The excitement of searching for a new home can quickly turn to frustration in an unpredictable New York market. You may have your list of must-haves and preferred locations, but finding the place that checks every box is not easy. When the quest becomes time-consuming and overwhelming, you may even consider giving up.
Then you find a place that just feels right, and you make an offer. Everything is going well, and you may even complete the home inspection when, for whatever reason, the seller backs out of the deal. But wait – you signed a real estate purchase contract. Does that mean the seller breached the contract?
Are the seller’s reasons valid?
Sellers don’t put down good faith deposits like buyers do, so there is no financial penalty for breaking the deal, other than losing the sale of the house. However, this doesn’t mean the homeowner can walk away for no good reason. For example, a seller who simply decides not to move after all can face legal repercussions if you decide to pursue the case.
That said, it would behoove you to know the terms of your contract before you sign it. Typical contracts do include clauses allowing both buyer and seller a way out of a deal that isn’t shaping up the way they expected. Some legitimate reasons why either party may cancel the contract include:
- Your lawyer finds a problem with the contract during the five-day review period.
- The contract includes a contingency allowing the buyer to back out for specific reasons, for example if he or she is unable to find a new home.
- Your inspector finds problems with the home for which the seller is unwilling to make repairs or allow price adjustments.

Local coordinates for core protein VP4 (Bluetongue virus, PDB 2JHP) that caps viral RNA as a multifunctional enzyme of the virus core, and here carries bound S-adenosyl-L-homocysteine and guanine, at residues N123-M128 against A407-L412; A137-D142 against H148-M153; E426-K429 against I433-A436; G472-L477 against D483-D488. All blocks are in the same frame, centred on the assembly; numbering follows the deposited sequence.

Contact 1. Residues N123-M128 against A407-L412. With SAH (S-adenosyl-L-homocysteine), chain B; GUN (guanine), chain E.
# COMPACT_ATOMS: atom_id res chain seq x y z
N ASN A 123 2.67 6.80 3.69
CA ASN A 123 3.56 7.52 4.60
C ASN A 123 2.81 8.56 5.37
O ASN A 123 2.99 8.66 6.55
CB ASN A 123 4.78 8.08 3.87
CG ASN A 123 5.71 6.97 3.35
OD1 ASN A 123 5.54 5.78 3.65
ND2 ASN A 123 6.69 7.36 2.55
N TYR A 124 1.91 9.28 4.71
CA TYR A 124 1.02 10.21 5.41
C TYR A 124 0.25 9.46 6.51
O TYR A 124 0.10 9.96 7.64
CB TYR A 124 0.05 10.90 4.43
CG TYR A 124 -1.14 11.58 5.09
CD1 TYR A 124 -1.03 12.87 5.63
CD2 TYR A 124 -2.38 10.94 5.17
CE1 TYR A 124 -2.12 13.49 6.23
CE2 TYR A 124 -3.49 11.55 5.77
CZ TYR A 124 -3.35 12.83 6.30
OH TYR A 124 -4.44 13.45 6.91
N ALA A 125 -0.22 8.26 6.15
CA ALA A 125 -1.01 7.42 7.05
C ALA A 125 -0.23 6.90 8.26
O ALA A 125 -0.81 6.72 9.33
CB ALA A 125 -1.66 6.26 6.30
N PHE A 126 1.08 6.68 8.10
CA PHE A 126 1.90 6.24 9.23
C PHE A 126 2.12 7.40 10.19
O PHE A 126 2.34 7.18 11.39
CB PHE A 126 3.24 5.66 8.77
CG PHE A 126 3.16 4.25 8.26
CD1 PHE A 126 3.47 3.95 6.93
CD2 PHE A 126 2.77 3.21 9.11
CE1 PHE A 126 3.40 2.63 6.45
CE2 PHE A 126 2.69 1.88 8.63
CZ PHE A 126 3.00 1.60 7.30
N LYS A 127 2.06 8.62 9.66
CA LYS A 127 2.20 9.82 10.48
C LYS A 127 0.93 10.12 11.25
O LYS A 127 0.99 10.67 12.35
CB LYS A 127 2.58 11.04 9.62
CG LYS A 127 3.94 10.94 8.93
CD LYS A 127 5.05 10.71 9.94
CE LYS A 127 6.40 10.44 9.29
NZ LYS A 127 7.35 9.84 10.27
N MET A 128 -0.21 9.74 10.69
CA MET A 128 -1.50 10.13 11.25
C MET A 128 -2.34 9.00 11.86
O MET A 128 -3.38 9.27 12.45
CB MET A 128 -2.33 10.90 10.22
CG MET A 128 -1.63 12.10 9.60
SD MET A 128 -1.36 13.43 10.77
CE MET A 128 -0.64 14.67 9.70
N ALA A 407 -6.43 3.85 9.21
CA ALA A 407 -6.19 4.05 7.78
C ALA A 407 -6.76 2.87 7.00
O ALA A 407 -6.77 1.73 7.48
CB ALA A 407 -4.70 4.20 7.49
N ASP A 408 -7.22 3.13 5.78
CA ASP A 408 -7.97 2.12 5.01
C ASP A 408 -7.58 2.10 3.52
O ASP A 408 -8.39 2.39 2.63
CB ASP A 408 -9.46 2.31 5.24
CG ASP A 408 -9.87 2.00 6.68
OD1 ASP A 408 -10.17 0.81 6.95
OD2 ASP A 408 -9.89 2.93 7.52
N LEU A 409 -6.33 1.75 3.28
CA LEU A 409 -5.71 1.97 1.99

- You are unable to secure financing within the contract’s deadline.
There is also the possibility that you or the seller failed to sign a contract in the first place. Verbal agreements are difficult to enforce, and the sale of real estate is too risky to begin without a written contract.
What happens next?
If you have a signed contract, but your seller backs out in breach of that contract, there are several options available. The first is to get back out there and look for another house. However, you are likely in the hole for the money you spent on home inspection, furniture storage and temporary housing, if you went that far. Therefore, another option is to take legal action to try to reclaim those costs from the seller.
Finally, you may be able to force the seller to abide by the contract and complete the sale of the house. This may be time-consuming and expensive, but your attorney can help you decide if it is to your advantage to pursue the purchase of the property.